The Canary | Mon, August 30, 2021 | 0
Maspalomas Dunes recover to look more like the dreamy landscape it was 50 years ago, before mass tourism
The so-called ‘lockdown’ confinement restrictions on the sunny subtropical island of Gran Canaria, coupled with #Tourism0, has had a very positive effect on the world famous Dunes of Maspalomas. There have been no passers-by or visitors which has resulted there no longer being any footprints visible and the unique landscape have recovered its natural “dreamy” sand dunes unseen in their virgin state for 50 years. It’s infinite undulations, reminiscent of the nearby Sahara dessert just 160km to the east, have returned to the south of Gran Canaria.
Coronavirus precautions, and the state of emergency, have had harsh consequences for the entire population, and many agree that they have been absolutely necessary to preserve the lives of the more than 800,000 people who live on the island. One wonderful benefit has been a recovery of essential ecological processes from across diverse environments, including flowering of beautiful natural endemic flora and the uninterrupted reproduction of spring birds taking advantage of the newly calmed environment. Miguel Ángel Peña, technical director of the Masdunas project, last week highlighted the fact that there seems to have been positive regenerative results at a higher pace than had previously expected.
MASDUNAS PROJECT DESCRIPTION
(masdunas.es) The MASDUNAS project is an experiment that was born with the aim of finding the appropriate formulas to diminish, as much as possible, the process of environmental degradation of the Maspalomas dunes. This process has been occurring during the last 50 years as a result of touristic development. Through this project the disappearance of the dune field predicted for the next century could be avoided, conserving its environmental value and its importance as a tourist attraction.
WHAT’S GOING ON?
SEDIMENTARY EROSION the building process has altered the dune dynamics, generating a process of sand loss. It’s estimated that 45.000 of sand are lost per year and that they end up at the 3 m bottom of the sea.
This has led to an increase in vegetation covering of the inland areas, as well as a decrease in areas occupied by mobile dunes and an increase in eroded areas (deflation surfaces). If this situation continues, the system could run out of sand in less than a century.
LOSS OF Traganum moquinii a significant part of individuals belonging to this species has been lost. This has favoured the disappearance of dunes and the formation of eroded zones.
LOSS OF BIODIVERSITY invasive alien species of animals and plants are displacing the local biota. This produces alterations in the functioning of the ecosystem and also produces a loss of the natural heritage.
ALTERATION OF THE LANDSCAPE and reduction of the public use: the alteration of rocks and vegetation due to the construction of wooden or stone structures where people take shelter (“goros”), the opening of new trails, littering and other irresponsible behaviour generate a negative impact on the local biota, the conservation of the space and the enjoyment of the rest of the visitors.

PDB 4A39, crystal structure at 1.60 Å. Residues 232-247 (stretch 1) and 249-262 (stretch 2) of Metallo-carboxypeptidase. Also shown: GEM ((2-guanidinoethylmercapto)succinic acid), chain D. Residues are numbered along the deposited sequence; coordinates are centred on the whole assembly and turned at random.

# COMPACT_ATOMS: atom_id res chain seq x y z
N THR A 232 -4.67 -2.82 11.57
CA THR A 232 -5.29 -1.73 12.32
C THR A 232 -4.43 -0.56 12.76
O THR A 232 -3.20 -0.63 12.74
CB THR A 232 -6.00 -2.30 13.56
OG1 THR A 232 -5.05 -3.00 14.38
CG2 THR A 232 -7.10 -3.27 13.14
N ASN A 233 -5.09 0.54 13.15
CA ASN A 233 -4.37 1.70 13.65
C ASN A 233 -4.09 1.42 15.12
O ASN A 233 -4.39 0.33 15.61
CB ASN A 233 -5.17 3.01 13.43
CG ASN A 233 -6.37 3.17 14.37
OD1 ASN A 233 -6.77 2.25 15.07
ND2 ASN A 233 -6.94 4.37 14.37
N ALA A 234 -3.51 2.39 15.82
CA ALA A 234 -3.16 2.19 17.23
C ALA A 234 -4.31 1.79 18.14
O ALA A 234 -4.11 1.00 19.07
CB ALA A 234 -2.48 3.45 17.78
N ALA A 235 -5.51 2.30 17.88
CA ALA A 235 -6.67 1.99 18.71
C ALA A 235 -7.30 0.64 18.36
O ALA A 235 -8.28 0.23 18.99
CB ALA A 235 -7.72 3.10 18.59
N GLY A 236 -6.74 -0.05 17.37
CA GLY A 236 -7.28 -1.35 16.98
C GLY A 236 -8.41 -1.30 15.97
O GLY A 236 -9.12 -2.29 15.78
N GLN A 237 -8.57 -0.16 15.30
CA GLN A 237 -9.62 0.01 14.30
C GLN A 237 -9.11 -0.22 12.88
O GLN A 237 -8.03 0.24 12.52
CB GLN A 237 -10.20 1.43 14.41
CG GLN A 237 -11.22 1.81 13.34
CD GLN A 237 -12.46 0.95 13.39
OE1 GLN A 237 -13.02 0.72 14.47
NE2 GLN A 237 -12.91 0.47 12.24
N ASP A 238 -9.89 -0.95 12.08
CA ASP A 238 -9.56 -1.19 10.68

3 REINTRODUCTION OF 60.000 m OF SAND over the two years that the project will last. From Punta de la Bajeta, just before it gets lost by falling to the bottom of the sea, sand is collected and deposited along Playa del Inglés, so that it can join the sedimentary cycle.
INSTALLATION OF SAND-TRAPPING FENCES associated to Traganum moquinii individuals.
CONTROL OF INVASIVE ALIEN plant and animal species.
REMOVAL OF WOODEN SHELTERS (“GOROS”) from the reserve.
REPLACEMENT OF THE BEACONS at the original trails.
SCIENTIFIC MONITORING of the project’s actions and of their real effects on the system.
TO CHECK THE EFFICIENCY OF THE MEASURES taken to replace the sand that is lost every year in order to be able to implement the method in successive years.
TO STUDY THE CAPACITY OF SAND-TRAPPING FENCES and associated Traganum moquinii plants to form dunes.
TO RECOVER THE Traganum moquinii population.
TO RECOVER THE LOCAL BIOTA BY CONTROLLING invasive alien species in the reserve.
TO IMPROVE the public use.
The marine currents deposit the sand on the shore, and once it has dried, the wind moves it inland. Later, plants such as the Traganum moquinii favor sand accumulation progressively until it forms a mound, the dune. This dune grows with the progressive increment of sand and the increase in plant height. Some sand also surrounds the plants and is deposited behind them (forming shadow dunes). The dune continues to advance until it is released from the plants forming big mobile dunes that advance to the Maspalomas beach.
MASPALOMAS DUNE SYSTEM DYNAMICS
The Maspalomas dune system presents a sedimentary cycle where the wind and the sea play a fundamental role. The sand enters the system through Playa del Inglés, where it is transported inland by the trade winds (NE). Once the free dunes have been formed, they advance in the E-W and NE-SW directions until they reach the sea through the Maspalomas beach. When storms with heavy SW wind occur, the Maspalomas beach is eroded and part of the sand is deposited in Punta de la Bajeta. Some of these sediments return to join this sedimentary cycle, while some fall to a depth that prevents it from entering this cycle again.
For your own safety and for the conservation of the natural environment, please walk only within the marked trails. The appropriate place to sunbathe, rest and perform other activities is the beach. It is not allowed to stay in the natural reserve and it can only be transited within the marked trails.